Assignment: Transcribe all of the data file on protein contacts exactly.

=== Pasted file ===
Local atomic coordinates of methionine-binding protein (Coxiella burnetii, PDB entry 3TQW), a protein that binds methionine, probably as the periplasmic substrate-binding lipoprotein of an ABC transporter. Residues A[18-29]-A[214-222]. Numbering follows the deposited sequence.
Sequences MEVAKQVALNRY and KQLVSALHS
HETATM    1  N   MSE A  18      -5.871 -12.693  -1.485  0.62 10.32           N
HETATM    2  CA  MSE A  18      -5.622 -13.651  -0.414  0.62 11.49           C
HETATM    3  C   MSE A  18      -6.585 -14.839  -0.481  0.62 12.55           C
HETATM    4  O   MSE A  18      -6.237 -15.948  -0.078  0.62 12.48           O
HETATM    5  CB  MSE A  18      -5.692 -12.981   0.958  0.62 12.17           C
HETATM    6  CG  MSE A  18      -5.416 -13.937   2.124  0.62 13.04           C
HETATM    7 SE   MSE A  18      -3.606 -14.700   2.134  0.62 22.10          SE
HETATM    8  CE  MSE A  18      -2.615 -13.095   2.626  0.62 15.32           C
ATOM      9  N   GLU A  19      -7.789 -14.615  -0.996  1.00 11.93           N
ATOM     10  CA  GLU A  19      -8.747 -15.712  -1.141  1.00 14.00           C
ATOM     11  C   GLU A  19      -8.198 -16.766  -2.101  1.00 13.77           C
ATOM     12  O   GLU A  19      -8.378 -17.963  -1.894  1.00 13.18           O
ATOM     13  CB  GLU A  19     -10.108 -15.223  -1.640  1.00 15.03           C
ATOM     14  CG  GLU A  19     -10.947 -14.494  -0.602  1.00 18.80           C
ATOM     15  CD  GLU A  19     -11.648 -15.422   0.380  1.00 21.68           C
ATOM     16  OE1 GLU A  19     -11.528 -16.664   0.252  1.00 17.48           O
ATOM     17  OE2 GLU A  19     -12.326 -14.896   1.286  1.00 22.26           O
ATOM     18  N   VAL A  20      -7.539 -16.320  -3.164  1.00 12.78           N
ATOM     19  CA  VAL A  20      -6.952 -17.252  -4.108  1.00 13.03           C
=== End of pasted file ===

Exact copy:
Local atomic coordinates of methionine-binding protein (Coxiella burnetii, PDB entry 3TQW), a protein that binds methionine, probably as the periplasmic substrate-binding lipoprotein of an ABC transporter. Residues A[18-29]-A[214-222]. Numbering follows the deposited sequence.
Sequences MEVAKQVALNRY and KQLVSALHS
HETATM    1  N   MSE A  18      -5.871 -12.693  -1.485  0.62 10.32           N
HETATM    2  CA  MSE A  18      -5.622 -13.651  -0.414  0.62 11.49           C
HETATM    3  C   MSE A  18      -6.585 -14.839  -0.481  0.62 12.55           C
HETATM    4  O   MSE A  18      -6.237 -15.948  -0.078  0.62 12.48           O
HETATM    5  CB  MSE A  18      -5.692 -12.981   0.958  0.62 12.17           C
HETATM    6  CG  MSE A  18      -5.416 -13.937   2.124  0.62 13.04           C
HETATM    7 SE   MSE A  18      -3.606 -14.700   2.134  0.62 22.10          SE
HETATM    8  CE  MSE A  18      -2.615 -13.095   2.626  0.62 15.32           C
ATOM      9  N   GLU A  19      -7.789 -14.615  -0.996  1.00 11.93           N
ATOM     10  CA  GLU A  19      -8.747 -15.712  -1.141  1.00 14.00           C
ATOM     11  C   GLU A  19      -8.198 -16.766  -2.101  1.00 13.77           C
ATOM     12  O   GLU A  19      -8.378 -17.963  -1.894  1.00 13.18           O
ATOM     13  CB  GLU A  19     -10.108 -15.223  -1.640  1.00 15.03           C
ATOM     14  CG  GLU A  19     -10.947 -14.494  -0.602  1.00 18.80           C
ATOM     15  CD  GLU A  19     -11.648 -15.422   0.380  1.00 21.68           C
ATOM     16  OE1 GLU A  19     -11.528 -16.664   0.252  1.00 17.48           O
ATOM     17  OE2 GLU A  19     -12.326 -14.896   1.286  1.00 22.26           O
ATOM     18  N   VAL A  20      -7.539 -16.320  -3.164  1.00 12.78           N
ATOM     19  CA  VAL A  20      -6.952 -17.252  -4.108  1.00 13.03           C